It is worth saying again . . .

It is Worth Saying Again . . .


“Markets generally go up when business is bad, deteriorating, or not significantly improving.” While I cannot take credit for this quotation, it is an extremely valuable nugget of wisdom. It came from a long-time friend and client who also happens to be a very bright thinker and a very adept student of the stock market. Following this advice is difficult because it flies in the face of our natural instincts. When we watch the evening news describe the increasingly sorry state of our economy, fear begins to arise. Logic would seem to dictate that we should act on this emotion, sell our stocks, and put the money in a hole. It is exactly the wrong thing to do.


The accuracy of our opening statement can be proven if one takes the time and effort to study the history of economic cycles and the corresponding movements of the markets.  It is really quite amazing. In retrospect, some of the most distressing periods in history turned out to be the best time to invest:

  • 1932 – unemployment rate hits 25% (within 2 months of major market bottom)
  • 1941 – attack on Pearl Harbor (within 4 months of major market bottom)
  • 1974 – nation in turmoil; Nixon resigns (within 2 months of major market bottom)


The contra argument also appears to be probably as valid. When business is booming and headlines are euphoric, caution flags should be flashing. Witness 1999 and early 2000 when technology and dot-com companies were the rage and the stock market was roaring. “ Warren Buffet’s caution is irrational, ” claimed one alleged expert, “He is old-fashioned, and simply out of touch with the modern economy.” Then in late February and March, for no apparent reason, the market began its unpleasant and protracted tumble. Five years later, in the fall of 2005, virtually the same kind of price expansion and top occurred in the housing market. With optimism abounding, real estate sales faltered, virtually ground to a halt, and values began to evaporate.


Anyone who studies past economic cycles learns that almost all asset classes have their boom and bust rotations. Occasionally an ordinary upward movement gets out of hand and there are explosive bubbles in price. They are always caused by excessive debt combined with extreme optimism, and they invariably come to a bad end. People become so blinded by the prospect of increasing prosperity; they throw caution to the wind. Then suddenly, and for no apparent reason, the upward move is over and prices start to fall. The ensuing decline usually takes several years, perhaps a decade or more, before normal markets again resume.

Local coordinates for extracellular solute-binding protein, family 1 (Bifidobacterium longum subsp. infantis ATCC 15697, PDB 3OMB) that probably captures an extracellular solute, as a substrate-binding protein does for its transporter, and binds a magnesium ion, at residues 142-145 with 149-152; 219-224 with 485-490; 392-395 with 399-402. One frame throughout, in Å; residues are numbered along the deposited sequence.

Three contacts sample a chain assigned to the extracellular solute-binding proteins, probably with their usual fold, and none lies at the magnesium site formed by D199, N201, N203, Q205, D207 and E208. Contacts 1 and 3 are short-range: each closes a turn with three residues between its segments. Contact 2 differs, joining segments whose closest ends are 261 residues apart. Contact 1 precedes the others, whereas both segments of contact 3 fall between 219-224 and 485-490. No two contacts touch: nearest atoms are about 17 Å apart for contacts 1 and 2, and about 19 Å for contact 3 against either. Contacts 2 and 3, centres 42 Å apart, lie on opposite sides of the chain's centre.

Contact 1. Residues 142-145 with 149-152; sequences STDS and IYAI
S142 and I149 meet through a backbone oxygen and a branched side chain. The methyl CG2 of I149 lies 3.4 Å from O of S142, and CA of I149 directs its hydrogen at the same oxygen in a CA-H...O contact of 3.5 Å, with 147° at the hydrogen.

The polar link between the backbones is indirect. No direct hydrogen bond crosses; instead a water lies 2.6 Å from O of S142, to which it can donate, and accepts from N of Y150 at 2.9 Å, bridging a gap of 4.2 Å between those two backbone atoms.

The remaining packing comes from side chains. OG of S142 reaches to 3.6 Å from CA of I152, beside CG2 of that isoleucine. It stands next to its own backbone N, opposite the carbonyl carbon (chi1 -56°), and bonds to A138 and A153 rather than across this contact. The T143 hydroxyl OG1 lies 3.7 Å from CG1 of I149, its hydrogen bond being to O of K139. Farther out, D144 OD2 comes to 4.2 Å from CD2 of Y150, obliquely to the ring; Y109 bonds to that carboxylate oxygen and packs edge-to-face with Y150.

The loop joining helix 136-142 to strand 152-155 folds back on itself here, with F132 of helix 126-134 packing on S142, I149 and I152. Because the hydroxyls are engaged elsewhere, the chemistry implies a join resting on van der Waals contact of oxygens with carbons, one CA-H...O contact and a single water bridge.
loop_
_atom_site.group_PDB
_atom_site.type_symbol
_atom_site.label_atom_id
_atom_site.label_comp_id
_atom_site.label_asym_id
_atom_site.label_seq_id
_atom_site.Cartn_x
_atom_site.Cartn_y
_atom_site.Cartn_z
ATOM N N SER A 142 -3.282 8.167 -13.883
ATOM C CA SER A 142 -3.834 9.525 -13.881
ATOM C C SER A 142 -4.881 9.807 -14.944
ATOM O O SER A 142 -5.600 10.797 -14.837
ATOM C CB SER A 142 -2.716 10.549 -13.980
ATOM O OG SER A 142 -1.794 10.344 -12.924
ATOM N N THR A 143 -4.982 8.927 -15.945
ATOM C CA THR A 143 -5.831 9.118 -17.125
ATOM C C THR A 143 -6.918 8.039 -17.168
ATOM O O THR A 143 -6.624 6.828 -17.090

We are four years from the peak prices in housing, and nine years down the road from the S&P high of 1552 in the stock market. Even though this level was slightly exceeded in 2007, we quickly fell again to much lower levels. This year, in a recessionary environment, the Standard & Poor is actually up a little over 12%. We are still a long way from the highs, and from this point it would take an increase of over 50% to just to get back to the levels attained nine years ago.


What causes stocks to unexpectedly begin turning the corner amidst a continuing swirl of negative news? We believe there are a couple of important reasons. Most investors exit the market as they gradually become convinced we are in very difficult economic straights.

They have already taken their beating, and their remaining holdings are small. In other words, stocks are at low levels and most people have already done the majority of their selling. New buying will meet only small resistance, and prices rise more easily. Secondly, many companies which are still earning money have dropped to levels not seen in years and may offer serious values.


We have seen a strong rebound since March, especially in stocks, such as financial companies, which had been driven down to extreme levels. While this is a positive sign, we are not convinced we are out of the woods. We would not be surprised to see a decline between now and the end of the year engendering renewed apprehension. Don’t be overly alarmed should this occur. That is what markets do.


There are many economists who continue to predict deflation, due to the contraction in productivity and employment. We do not agree. With the vast amount of money being spent by our government (I should say printed and spent), we believe the Dollar will remain under pressure. We expect to see increasing inflation with a commensurate rise in interest rates. This should also manifest itself in the price of gold. We believe gold will continue to climb over the next few months, perhaps even more rapidly, advancing to all time highs. We are not far from that now.


Last week, while doing some banking, I happened to ask the teller what they were paying on certificates of deposit. She said, “Oh, we have a special rate on the 2 year CD. It pays 1.75%. ” I replied, “That is special! ” Ask yourself a question with respect to your own investments. Taking risks into account, where will you be better served over the next five years?  Don’t be influenced by crowd mentality.  A successful old trader I knew once said, “ What is obvious to the majority is obviously wrong. ”

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